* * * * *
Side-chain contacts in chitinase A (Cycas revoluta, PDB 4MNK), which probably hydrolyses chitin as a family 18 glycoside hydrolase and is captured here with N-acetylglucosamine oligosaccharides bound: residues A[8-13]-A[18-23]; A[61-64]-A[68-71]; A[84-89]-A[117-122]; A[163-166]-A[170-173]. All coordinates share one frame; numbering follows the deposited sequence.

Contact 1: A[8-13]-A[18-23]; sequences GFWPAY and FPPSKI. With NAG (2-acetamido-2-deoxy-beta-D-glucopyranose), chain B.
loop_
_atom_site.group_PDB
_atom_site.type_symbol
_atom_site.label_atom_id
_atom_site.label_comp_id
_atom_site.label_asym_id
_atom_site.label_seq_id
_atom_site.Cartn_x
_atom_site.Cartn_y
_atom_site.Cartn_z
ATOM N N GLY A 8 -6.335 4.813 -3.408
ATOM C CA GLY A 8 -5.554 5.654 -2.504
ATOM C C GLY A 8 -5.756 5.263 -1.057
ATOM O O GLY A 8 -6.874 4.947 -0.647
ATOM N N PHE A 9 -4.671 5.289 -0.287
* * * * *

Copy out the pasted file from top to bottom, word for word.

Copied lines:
Side-chain contacts in chitinase A (Cycas revoluta, PDB 4MNK), which probably hydrolyses chitin as a family 18 glycoside hydrolase and is captured here with N-acetylglucosamine oligosaccharides bound: residues A[8-13]-A[18-23]; A[61-64]-A[68-71]; A[84-89]-A[117-122]; A[163-166]-A[170-173]. All coordinates share one frame; numbering follows the deposited sequence.

Contact 1: A[8-13]-A[18-23]; sequences GFWPAY and FPPSKI. With NAG (2-acetamido-2-deoxy-beta-D-glucopyranose), chain B.
loop_
_atom_site.group_PDB
_atom_site.type_symbol
_atom_site.label_atom_id
_atom_site.label_comp_id
_atom_site.label_asym_id
_atom_site.label_seq_id
_atom_site.Cartn_x
_atom_site.Cartn_y
_atom_site.Cartn_z
ATOM N N GLY A 8 -6.335 4.813 -3.408
ATOM C CA GLY A 8 -5.554 5.654 -2.504
ATOM C C GLY A 8 -5.756 5.263 -1.057
ATOM O O GLY A 8 -6.874 4.947 -0.647
ATOM N N PHE A 9 -4.671 5.289 -0.287